South Korean protesters hold up signs calling for a boycott of Japanese products at the Japanese Embassy in Seoul in July. South Korean authorities said Friday that high-level trade talks have been scheduled between the two countries for December. Photo by Thomas Maresca/UPI | License Photo
Nov. 29 (UPI) -- In the shadow of the United States trade war with China, South Korea's trade ministry said Friday it will hold high-level trade negotiations with Japan to end its long-running standoff.
Japan, which has the world's third-largest economy behind the United States and China, and neighboring South Korea, ranked 12th, have had strained economy relations for years shaped decades ago by past wars and mistrust.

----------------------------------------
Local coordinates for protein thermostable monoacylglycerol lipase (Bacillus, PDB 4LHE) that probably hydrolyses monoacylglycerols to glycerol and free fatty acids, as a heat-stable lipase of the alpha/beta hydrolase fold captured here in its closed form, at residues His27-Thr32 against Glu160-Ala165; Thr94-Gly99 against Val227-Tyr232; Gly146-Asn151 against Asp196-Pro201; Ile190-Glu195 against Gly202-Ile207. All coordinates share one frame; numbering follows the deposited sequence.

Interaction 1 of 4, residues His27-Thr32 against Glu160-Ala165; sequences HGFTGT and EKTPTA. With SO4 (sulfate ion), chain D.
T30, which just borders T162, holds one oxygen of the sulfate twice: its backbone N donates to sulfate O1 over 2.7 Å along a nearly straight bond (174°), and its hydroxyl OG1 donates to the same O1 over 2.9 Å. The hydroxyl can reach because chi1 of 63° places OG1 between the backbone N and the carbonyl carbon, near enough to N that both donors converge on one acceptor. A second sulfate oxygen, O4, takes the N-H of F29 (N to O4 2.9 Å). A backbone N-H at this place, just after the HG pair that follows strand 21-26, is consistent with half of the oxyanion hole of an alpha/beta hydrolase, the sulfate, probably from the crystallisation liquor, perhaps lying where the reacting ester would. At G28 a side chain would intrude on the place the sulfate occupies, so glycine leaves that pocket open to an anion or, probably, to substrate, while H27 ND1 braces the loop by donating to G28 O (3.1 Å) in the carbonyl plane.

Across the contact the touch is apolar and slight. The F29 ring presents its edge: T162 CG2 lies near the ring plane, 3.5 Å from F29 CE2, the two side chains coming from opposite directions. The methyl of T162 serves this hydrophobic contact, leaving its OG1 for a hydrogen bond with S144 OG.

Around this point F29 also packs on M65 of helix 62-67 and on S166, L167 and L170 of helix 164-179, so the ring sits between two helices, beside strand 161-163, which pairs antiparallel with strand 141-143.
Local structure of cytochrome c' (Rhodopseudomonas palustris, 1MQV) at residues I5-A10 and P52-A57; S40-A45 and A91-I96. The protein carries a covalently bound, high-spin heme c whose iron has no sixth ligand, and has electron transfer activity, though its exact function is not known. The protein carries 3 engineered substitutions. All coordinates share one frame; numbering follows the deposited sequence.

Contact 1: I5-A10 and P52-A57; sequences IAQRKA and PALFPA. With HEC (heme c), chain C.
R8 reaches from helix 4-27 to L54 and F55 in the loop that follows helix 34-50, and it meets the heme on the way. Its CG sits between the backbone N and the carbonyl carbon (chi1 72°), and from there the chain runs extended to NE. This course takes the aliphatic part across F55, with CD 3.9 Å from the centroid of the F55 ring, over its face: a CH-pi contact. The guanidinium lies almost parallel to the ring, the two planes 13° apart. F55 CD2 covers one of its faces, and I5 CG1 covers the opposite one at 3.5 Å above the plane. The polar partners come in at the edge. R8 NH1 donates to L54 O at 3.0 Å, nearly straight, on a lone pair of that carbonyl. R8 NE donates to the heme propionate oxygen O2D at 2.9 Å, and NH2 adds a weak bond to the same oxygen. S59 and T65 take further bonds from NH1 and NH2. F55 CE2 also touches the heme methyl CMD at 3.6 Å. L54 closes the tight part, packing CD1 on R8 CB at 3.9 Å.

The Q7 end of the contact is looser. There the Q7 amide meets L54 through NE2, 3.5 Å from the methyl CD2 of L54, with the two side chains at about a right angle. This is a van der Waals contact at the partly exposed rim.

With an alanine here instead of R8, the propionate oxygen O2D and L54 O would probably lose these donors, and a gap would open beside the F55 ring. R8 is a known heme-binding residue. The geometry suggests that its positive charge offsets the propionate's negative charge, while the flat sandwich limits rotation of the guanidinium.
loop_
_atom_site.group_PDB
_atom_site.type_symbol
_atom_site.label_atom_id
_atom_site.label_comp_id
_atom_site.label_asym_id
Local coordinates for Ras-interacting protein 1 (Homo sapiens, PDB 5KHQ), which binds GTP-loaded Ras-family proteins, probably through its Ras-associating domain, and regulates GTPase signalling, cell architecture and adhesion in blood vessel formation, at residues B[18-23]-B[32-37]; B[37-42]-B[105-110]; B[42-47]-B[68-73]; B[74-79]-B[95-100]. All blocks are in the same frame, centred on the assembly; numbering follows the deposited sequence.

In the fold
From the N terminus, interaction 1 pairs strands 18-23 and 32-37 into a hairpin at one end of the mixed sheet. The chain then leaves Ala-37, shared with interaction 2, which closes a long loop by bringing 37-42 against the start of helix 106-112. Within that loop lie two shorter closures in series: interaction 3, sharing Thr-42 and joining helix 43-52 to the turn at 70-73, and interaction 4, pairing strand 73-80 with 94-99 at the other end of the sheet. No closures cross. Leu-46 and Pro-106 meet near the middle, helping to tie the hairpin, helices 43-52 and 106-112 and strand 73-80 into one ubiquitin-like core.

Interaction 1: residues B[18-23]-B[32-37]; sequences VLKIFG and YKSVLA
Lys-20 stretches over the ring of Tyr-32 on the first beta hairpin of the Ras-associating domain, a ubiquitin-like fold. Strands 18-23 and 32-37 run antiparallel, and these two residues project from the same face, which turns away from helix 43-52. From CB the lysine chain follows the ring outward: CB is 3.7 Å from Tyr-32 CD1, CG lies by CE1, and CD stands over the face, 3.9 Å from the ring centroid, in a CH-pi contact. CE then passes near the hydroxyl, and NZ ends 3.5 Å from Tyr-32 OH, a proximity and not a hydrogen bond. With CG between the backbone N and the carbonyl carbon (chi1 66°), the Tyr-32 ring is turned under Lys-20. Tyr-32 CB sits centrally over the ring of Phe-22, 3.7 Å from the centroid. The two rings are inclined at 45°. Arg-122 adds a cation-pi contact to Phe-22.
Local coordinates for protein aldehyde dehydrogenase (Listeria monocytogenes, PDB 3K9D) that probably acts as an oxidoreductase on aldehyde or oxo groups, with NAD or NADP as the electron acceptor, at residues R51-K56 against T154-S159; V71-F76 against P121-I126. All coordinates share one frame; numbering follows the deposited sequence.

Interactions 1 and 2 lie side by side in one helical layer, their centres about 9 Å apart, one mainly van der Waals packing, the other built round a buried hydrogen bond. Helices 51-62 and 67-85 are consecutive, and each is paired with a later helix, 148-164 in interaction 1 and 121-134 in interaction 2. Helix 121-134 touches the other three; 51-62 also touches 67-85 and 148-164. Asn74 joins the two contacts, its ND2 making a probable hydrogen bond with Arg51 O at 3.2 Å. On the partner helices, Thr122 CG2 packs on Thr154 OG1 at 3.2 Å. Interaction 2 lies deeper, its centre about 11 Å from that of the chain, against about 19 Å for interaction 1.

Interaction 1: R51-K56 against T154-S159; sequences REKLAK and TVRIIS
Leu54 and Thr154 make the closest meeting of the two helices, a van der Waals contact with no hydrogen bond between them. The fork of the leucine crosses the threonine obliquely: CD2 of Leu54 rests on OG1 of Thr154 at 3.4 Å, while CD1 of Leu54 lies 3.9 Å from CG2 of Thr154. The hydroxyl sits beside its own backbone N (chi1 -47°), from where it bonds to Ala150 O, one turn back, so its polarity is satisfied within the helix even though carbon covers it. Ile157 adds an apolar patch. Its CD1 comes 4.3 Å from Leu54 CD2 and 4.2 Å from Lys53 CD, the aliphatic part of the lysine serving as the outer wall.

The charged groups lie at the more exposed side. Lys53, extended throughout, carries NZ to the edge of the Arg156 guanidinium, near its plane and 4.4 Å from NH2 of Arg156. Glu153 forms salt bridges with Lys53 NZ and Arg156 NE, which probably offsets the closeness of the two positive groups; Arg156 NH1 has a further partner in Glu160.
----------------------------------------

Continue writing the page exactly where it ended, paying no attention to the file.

Lower-level trade negotiators from both countries met Thursday to hammer out details for the talks in December.
"Through the meeting, the two countries agreed to meet in Tokyo around the third week of December on export policies," South Korea's trade ministry said in a statement. "During the December meeting, the two countries plan to exchange opinions on various domestic and external situations related to export control."
While the talks, which could fall from Dec. 16 to 20, would be the first between the two countries in more than three years, major differences in what the talks even mean, remain.
Some Japanese officials believe the talks are an opportunity to confirm progress made by South Korea on its system of trade controls. South Korea, though, is expected to ask Japan to abolish its export controls through negotiations.
"It is important that the two sides confirm each other's current standpoints through discussions, and meaningful moves at the talks," Japanese Trade Minister Hiroshi Kajiyama said.